Abstract: Rare diseases, defined as having a prevalence inferior to 1/2000, are poorly understood scientifically and medically. Appropriate diagnoses and treatments are scarce, adding to the burden of living with chronic medical conditions. The moral significance of rare disease experiences is often overlooked in qualitative studies conducted with adults living with rare diseases. The concept of morally problematic situations arising from pragmatist ethics shows promise in understanding these experiences. The objectives of this study were to (1) acquire an in-depth understanding of morally problematic situations experienced by adults living with rare diseases in the province of Québec and (2) to develop an integrative model of the concept of morally problematic situations. To this end, an online survey targeting this population was developed through a participatory action research project. Respondents provided 90 long testimonies on the most important morally problematic situations they faced, often in healthcare settings. An integrative model was developed based on various qualitative analyses of these testimonies and relevant literature. The integrative model showcases that morally problematic situations have causes (i.e., contextual and relational factors, personal factors, jeopardized valuations), have affective repercussions (i.e., emotions and feelings, internal tensions), prompt action (i.e., through empowerment strategies leading to the evolution of situations), and elicit outcomes (i.e., factual consequences, residual emotions and feelings, positive or negative resolutions). In sum, this study advances understanding of the moral experiences of adults living with rare diseases while proposing a comprehensive conceptual tool to guide future empirical bioethics research on moral experiences.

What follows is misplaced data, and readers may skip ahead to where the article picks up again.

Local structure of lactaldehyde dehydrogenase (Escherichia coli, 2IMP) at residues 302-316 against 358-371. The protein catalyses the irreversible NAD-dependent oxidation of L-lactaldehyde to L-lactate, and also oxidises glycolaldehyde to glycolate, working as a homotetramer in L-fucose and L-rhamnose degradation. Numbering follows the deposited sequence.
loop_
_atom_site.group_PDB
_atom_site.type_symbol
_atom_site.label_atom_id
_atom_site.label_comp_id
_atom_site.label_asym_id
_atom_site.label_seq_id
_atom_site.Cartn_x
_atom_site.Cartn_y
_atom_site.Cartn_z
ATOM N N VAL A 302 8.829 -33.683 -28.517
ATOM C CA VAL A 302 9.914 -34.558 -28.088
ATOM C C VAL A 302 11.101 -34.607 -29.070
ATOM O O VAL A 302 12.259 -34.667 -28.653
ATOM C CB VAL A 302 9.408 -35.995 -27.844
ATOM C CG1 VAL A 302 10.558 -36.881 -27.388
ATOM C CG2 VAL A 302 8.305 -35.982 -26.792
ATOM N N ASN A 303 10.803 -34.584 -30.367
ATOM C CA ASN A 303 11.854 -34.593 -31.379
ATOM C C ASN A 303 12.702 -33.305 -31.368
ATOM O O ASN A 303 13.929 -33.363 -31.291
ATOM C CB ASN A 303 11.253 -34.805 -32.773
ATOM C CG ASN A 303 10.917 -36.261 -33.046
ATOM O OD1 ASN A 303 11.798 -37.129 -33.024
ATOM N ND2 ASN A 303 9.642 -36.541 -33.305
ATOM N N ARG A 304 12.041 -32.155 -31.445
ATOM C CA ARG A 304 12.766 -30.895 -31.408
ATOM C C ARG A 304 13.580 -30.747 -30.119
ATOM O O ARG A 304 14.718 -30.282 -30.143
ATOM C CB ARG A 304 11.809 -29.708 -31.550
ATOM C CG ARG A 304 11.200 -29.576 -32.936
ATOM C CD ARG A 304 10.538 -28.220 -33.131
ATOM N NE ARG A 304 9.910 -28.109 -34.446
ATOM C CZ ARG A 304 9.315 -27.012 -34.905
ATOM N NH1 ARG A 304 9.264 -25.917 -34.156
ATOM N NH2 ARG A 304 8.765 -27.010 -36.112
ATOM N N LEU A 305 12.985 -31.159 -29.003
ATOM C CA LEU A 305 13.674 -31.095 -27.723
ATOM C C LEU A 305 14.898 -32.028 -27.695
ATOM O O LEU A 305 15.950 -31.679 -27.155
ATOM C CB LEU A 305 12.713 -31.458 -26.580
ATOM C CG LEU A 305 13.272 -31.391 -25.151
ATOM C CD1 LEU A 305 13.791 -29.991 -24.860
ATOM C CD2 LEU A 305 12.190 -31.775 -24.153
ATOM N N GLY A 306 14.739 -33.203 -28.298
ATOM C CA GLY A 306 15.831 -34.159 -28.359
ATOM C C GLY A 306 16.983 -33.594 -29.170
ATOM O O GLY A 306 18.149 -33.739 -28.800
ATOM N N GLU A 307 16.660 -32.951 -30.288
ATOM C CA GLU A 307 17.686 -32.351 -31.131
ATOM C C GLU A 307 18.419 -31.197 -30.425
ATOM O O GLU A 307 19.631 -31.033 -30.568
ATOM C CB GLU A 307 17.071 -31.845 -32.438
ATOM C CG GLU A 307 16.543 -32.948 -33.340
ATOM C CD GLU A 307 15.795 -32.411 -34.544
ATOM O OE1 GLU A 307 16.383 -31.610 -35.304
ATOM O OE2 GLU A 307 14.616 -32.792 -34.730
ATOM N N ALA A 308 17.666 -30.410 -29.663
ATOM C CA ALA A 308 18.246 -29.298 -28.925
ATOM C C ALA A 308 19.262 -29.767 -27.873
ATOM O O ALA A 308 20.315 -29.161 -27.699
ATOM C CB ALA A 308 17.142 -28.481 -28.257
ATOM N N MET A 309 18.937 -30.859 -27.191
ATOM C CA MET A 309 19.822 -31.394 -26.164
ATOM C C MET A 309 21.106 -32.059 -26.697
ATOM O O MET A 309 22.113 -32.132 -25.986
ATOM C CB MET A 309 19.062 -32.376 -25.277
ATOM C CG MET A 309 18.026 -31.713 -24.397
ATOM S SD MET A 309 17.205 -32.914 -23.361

Keywords: Community-based participatory research; Ethics; Pragmatist ethics; Qualitative research; Rare diseases; Surveys and questionnaires.